South Korea’s Constitutional Court reinstated impeached President Roh Moo-hyun in a historic ruling Friday, rejecting a parliamentary move to oust the embattled leader.
The ruling, broadcast live on national television, took 30 minutes and covered three main charges against Roh — illegal campaigning, incompetence and economic mismanagement.
The high court cleared the leader of the charge of economic mismanagement and incompetence for failing to rein in corruption among several former aides. The court found Roh had violated election laws but said the infraction was not serious enough to warrant impeachment.
“The court found the charges of illegal electioneering was not serious or grave enough to justify the unseating of the president,” court President Yun Young-chul said.
Roh resumes his executive duties immediately.
Vote breakdown not released
South Korea entered uncharted territory in March when Roh became the first president impeached by its legislature, just one year into his five-year tenure.
The move humiliated the fledgling leader, rattled markets, agitated neighboring North Korea and drove tens of thousands of people into the streets to protest against the opposition-backed ouster attempt.
Prime Minister Goh Kun had assumed Roh’s executive duties while the Constitutional Court reviews the case.
Expectations had run high that the nine-justice Constitutional Court would strike down the National Assembly’s March 12 impeachment vote. The vote breakdown was not released, but at least six justices needed to support Roh’s impeachment for it to become permanent.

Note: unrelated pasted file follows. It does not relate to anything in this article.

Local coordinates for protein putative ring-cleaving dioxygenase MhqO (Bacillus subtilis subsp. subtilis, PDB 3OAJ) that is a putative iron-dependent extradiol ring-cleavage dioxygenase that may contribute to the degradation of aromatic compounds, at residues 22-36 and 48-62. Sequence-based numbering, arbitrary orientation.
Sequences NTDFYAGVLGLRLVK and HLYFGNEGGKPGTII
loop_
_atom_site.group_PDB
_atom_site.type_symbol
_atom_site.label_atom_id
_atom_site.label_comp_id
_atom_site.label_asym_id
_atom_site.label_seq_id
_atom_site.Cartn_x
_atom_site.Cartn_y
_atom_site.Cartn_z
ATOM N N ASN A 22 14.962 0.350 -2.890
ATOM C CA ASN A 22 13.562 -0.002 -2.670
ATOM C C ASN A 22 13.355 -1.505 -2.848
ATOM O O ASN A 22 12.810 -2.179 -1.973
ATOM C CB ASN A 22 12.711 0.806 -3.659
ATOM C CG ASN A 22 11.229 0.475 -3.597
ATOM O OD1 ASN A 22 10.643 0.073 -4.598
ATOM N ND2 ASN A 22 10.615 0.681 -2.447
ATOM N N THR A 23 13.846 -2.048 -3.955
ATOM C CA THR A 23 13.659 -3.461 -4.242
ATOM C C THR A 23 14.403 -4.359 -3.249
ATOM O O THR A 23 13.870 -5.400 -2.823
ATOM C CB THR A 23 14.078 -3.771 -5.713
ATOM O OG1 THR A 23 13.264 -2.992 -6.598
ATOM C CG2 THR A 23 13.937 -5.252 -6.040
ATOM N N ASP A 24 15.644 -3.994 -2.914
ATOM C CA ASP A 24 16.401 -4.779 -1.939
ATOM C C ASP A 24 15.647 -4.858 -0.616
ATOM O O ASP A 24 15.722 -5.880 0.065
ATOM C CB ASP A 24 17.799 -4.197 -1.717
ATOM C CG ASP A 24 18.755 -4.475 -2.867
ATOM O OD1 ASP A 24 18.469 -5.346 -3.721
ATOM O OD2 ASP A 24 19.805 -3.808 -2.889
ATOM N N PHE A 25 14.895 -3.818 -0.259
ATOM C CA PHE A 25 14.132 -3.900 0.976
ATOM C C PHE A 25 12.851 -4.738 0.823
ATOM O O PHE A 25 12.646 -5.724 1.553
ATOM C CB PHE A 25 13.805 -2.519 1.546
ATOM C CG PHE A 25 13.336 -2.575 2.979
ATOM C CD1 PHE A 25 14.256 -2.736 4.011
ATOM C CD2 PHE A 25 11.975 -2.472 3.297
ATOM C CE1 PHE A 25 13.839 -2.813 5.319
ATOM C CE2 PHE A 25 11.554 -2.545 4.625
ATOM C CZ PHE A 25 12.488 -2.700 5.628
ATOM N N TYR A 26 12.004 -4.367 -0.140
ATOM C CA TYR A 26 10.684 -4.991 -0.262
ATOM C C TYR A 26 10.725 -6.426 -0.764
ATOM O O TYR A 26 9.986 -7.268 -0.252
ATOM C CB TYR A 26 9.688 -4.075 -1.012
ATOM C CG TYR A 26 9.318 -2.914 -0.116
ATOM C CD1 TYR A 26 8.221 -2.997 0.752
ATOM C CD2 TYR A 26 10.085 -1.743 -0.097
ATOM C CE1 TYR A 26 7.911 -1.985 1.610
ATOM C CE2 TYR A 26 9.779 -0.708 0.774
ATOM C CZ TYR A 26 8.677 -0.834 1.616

Seoul’s main stock index spiked by 1.5 percent after the impeachment was thrown out, but shares later settled lower.
Roh’s reinstatement gives the progressive 57-year-old president a fresh mandate for his policies of closer ties with North Korea and economic reform.
If the court had upheld Roh’s removal, it could have triggered another bout of political instability, setting the stage for a new presidential election within 60 days. Roh would have been barred from running.
The two main opposition parties impeached Roh on charges of minor electioneering violations and incompetence, for failing to rein in corrupt aides. Polls showed, however, that seven in 10 South Koreans opposed the move, calling the grounds flimsy and politically motivated.
The National Police Agency tripled the number of officers dispatched around the court house to 200. Dozens of police buses ringed the court house, which was closed to tourists, while officers patrolled the area.
A group of Roh backers rallied nearby with pickets reading: “Our country without a president is embarrassing.” A handful of impeachment supporters had also gathered.
“We are calmly, yet tensely, awaiting the result,” presidential spokesman Yoon Tae-young said.
The presidential Blue House Web site carried a photograph of Roh smiling, looking confident and thrusting a clenched fist toward supporters. He was quoted as saying the impeachment was “not just a painful and wasteful process but rather the growing pain for new advancement.”
Public outrage against the impeachment vote soon translated into a political windfall for Roh. The small, liberal-leaning Uri Party that backs him tripled its National Assembly seats in a nationwide April 15 election to take a slim majority and break the conservatives’ four-decade grip on parliament.
“We expect a wise Constitutional Court ruling that honors the will of the people,” the Uri Party said in a statement Thursday, referring to its strong showing in the polls.
Roh’s reinstatement is a crowning victory for the liberal-leaning legislature. Though not an Uri member, Roh champions many of its policies and has said he’ll join.
The main opposition Grand National Party, which helped spearhead the impeachment only to be punished in the ballot box backlash, was rocked Wednesday when a key member urged the party to “kneel and apologize to the people 100 times” if the court rules in favor of Roh.